####
Using Interval Notation

- If an endpoint is included, then use
`[` or `]`.
If not, then use `(` or `)`. For example, the interval
from -3 to 7 that includes 7 but not -3 is expressed `(-3,7]`.

- For infinite intervals, use
`Inf`
for ∞ (infinity) and/or
`-Inf` for -∞ (-Infinity). For
example, the infinite interval containing all points greater than or
equal to 6 is expressed `[6,Inf)`.

- If the set includes more than one interval, they are joined using the union
symbol U. For example, the set consisting of all points in (-3,7] together with all points in [-8,-5) is expressed
`[-8,-5)U(-3,7]`

.

- If the answer is the empty set, you can specify that by using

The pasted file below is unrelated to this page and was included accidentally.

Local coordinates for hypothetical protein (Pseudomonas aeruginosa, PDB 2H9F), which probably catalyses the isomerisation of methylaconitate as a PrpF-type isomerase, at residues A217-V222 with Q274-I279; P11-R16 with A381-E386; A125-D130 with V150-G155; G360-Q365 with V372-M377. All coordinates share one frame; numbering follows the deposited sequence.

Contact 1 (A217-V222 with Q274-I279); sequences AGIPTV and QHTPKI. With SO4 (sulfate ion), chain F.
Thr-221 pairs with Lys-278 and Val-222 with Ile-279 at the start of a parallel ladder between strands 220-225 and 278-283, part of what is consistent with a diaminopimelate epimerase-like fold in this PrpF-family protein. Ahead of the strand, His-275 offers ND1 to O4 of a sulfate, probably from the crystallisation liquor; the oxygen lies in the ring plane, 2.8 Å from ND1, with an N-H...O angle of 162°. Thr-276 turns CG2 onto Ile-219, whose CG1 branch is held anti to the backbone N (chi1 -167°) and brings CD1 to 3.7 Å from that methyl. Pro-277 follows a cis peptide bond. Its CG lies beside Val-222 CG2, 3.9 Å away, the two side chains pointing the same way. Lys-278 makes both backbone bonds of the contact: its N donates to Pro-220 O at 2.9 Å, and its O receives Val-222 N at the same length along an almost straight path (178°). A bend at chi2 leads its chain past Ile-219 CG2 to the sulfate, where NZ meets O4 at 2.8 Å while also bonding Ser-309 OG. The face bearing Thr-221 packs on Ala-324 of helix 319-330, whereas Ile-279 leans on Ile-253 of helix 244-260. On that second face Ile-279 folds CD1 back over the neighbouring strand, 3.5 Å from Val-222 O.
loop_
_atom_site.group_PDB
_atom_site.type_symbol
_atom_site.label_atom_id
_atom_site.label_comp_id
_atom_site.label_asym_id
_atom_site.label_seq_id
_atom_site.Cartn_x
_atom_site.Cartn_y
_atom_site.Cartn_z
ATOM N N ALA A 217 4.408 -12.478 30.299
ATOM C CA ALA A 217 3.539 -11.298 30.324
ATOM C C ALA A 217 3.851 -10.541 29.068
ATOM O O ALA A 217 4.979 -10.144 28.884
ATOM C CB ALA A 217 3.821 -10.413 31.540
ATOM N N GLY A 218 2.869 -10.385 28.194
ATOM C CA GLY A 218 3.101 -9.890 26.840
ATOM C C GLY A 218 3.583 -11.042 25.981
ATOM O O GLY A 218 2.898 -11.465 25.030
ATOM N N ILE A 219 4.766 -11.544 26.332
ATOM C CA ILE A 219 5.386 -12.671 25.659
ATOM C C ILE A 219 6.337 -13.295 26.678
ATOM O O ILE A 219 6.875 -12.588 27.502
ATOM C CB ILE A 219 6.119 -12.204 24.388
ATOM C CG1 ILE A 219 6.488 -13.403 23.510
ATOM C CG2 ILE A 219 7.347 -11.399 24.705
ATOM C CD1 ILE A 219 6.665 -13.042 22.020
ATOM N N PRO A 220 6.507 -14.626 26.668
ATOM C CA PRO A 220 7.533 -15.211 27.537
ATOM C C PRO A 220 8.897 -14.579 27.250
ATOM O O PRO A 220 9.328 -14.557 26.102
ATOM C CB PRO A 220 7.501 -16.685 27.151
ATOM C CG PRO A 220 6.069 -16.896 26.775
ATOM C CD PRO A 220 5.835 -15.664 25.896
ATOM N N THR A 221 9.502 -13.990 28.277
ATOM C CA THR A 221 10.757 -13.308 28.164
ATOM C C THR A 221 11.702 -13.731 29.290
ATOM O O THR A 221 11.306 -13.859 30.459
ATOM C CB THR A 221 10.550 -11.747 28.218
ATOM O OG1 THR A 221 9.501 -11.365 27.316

braces with nothing inside:
` { } `

- You can use
`R`

as a shorthand for all real numbers.
So, it is equivalent to entering `(-Inf, Inf)`

.

- You can use set difference notation. So, for all real numbers
except 3, you can use
`R-{3}`

or
`(-Inf, 3)U(3,Inf)`

(they are the same). Similarly,
`[1,10)-{3,4}`

is the same as `[1,3)U(3,4)U(4,10)`

.

- WeBWorK will
**not** interpret `[2,4]U[3,5]` as equivalent
to `[2,5]`, unless a problem tells you otherwise.
All sets should be expressed in their simplest interval notation form, with no
overlapping intervals.